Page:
The most common grounds for an obligation to remunerate damages are unlawful deed and default. The legal obligation to pay damages is regulated in Section 10 of Book 6 of the Dutch Civil Code (BW). The basic assumption for the determination of damages is provided in Article 6:95 BW: “The damage that has to be compensated by virtue of a statutory obligation to repair damages (due by virtue of law), consists of material loss and other disadvantages, the latter as far as the law implies that there is an additional entitlement to a compensation for such damage.”
For the damages remuneration, a distinction is made between material loss and other disadvantages. In the latter case this can for example include immaterial damage. The latter damages aspect is not elaborated further here. The concept of material loss is elaborated further in the Law (Article 6:96 BW, Section 2):
– 1. A material loss includes losses suffered as well as missed profits.
– 2. The following damages also qualify for compensation as material loss:
a. reasonable costs to prevent or limit the damage which could be expected as a result of the event which makes someone liable;
b. reasonable costs for determining the nature and scope of the damage and of the liable persons;
c. reasonable costs for attempts to get satisfied on the basis of a settlement out of court.
Profit loss can be caused by many factors, such as infringement on intellectual ownership, interruptions of machines and equipment, wrong or late provision of services, etc. With regard to the costs made in order to prevent or limit damage applies as test that the scope of the costs must be reasonable, and that the measures taken are reasonable as well. For that matter, this does not imply that the measures indeed must have had the desired effect in order to prevent or limit the damage. Determining is that of the measures taken, it could be expected that they offered a reasonable chance of success.
Material loss can normally be established via two approaches, the direct and the indirect method. In case of the direct method, an inventory of the various damage elements is made, analysed, and established. Thereby one has to think for example of the lost gross profit (for example by losing clients) and the extra costs that must be made in relation to limiting the damage. A condition at the application of the direct method is that a limited, temporary period during which the damage occurs must be concerned, whereby a structural change of position of the enterprise is not concerned.
In case of the indirect establishment of damage, the value of the enterprise involved just before the event causing the damage is compared with the value of the enterprise after this event. The material loss then constitutes of the difference between those two values. In that case, a realistic vision should be developed on the most likely expected future earnings in both situations.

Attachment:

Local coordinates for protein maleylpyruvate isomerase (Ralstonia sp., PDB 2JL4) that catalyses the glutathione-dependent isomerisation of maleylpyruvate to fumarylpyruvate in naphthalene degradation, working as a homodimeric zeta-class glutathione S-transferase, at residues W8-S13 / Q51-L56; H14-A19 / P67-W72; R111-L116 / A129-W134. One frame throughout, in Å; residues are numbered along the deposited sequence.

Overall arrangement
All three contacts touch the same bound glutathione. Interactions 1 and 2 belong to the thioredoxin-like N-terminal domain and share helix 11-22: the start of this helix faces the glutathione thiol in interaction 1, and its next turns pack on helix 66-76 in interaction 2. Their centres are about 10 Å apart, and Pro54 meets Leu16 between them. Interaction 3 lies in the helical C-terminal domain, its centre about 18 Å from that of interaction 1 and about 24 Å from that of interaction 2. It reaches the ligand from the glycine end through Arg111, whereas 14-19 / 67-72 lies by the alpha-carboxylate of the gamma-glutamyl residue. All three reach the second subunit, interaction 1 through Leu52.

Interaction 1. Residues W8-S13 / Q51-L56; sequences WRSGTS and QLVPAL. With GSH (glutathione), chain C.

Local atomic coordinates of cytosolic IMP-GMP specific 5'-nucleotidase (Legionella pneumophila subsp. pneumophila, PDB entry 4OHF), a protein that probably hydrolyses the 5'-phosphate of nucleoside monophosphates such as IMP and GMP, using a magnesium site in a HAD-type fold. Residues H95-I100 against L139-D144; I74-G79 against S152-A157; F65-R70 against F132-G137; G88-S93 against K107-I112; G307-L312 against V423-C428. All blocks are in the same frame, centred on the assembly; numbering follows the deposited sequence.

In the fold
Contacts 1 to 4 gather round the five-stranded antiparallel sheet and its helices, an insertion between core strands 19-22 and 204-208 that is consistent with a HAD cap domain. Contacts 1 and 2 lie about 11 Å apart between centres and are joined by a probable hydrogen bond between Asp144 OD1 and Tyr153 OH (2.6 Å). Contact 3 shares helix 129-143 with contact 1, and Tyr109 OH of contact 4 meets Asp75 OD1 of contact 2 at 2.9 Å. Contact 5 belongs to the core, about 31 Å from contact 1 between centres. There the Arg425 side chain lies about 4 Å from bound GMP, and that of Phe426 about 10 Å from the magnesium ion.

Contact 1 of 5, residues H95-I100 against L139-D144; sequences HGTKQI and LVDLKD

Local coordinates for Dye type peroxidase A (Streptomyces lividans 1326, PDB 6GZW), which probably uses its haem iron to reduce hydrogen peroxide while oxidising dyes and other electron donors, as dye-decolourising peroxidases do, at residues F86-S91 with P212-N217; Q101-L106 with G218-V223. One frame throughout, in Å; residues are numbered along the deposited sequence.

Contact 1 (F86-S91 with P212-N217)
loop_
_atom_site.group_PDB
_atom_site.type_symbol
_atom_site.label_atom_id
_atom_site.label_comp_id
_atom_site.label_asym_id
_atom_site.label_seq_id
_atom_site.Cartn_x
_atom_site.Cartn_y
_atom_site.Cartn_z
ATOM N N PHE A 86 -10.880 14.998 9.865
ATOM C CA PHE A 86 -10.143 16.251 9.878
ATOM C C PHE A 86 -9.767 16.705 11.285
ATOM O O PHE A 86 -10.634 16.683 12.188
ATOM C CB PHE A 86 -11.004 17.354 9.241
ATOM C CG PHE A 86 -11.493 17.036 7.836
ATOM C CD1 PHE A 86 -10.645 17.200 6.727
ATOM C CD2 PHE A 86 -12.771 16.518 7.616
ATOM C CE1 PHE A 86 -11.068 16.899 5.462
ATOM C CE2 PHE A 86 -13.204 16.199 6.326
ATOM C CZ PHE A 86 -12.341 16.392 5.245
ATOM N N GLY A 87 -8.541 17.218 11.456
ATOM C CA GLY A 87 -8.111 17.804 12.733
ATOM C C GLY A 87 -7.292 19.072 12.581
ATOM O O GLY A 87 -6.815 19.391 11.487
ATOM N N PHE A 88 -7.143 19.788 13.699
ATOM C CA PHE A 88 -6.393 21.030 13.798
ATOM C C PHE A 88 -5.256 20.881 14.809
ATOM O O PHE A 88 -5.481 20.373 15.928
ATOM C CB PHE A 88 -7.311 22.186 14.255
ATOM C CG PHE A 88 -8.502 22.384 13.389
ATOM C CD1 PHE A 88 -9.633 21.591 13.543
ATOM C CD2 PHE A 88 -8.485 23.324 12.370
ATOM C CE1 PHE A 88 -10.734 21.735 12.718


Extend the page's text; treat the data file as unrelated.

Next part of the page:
When carrying out a calculation of damages and corresponding survey, Sman Business Value distinguishes between two phases. The survey starts with an orienting and preparatory phase. Thereby especially the causality with regard to the damage suffered should be assessed. Thereby a two-tiered method applies. The first step concerns the so-called ‘conditio-sine-qua-non test’ whereby the question should be answered whether the damage would also have been caused if the event causing the damage would not have taken place.
A second requirement for establishing the causality concerns answering the question whether the damage can in all reason be attributed. After all, based on Article 6:98 BW: ‘Only damage that is connected in such a way to the event that made the debtor liable, that it, in regard of the nature of his liability and of the damage caused, can be attributed to him as a consequence of this event, is eligible for compensation.’
At the analysis of causality it should also be assessed whether aspects that reduce liability are concerned. The damage can for instance be the result of several events (Article 6:98 BW). If the damage is (partially) the result of own fault of the deprived party, then the obligation to pay remuneration for damages can be reduced (Article 6:101 BW). The judge is also authorised to lower the obligation for remuneration of damages (Article 6:109 BW). Only after the orientation with regard to the causality and attribution can be established which approach will be used for the benefit of determining the damage and the actual calculation of and reporting on damage can take place. As far as the report is concerned, the foundation and proof of evidence with regard to the causality between the event causing damage and loss of profit is of the greatest importance. Among other things, this requires a precise analysis of earnings during the respective period. Thereby other influences that are not related to the event causing the damage should be eliminated and/or left ignored. Thereby one can think of a general deterioration of the economic climate or special developments in the industry sector. Generally, this is not an easy exercise. However, if parts of the damage calculations cannot be proven and documented by facts, they will at least have to be made feasible. The Law offers an outcome for this as well: if the scope of the damage cannot be established precisely, it can be estimated by the judge (Article 6:97 BW).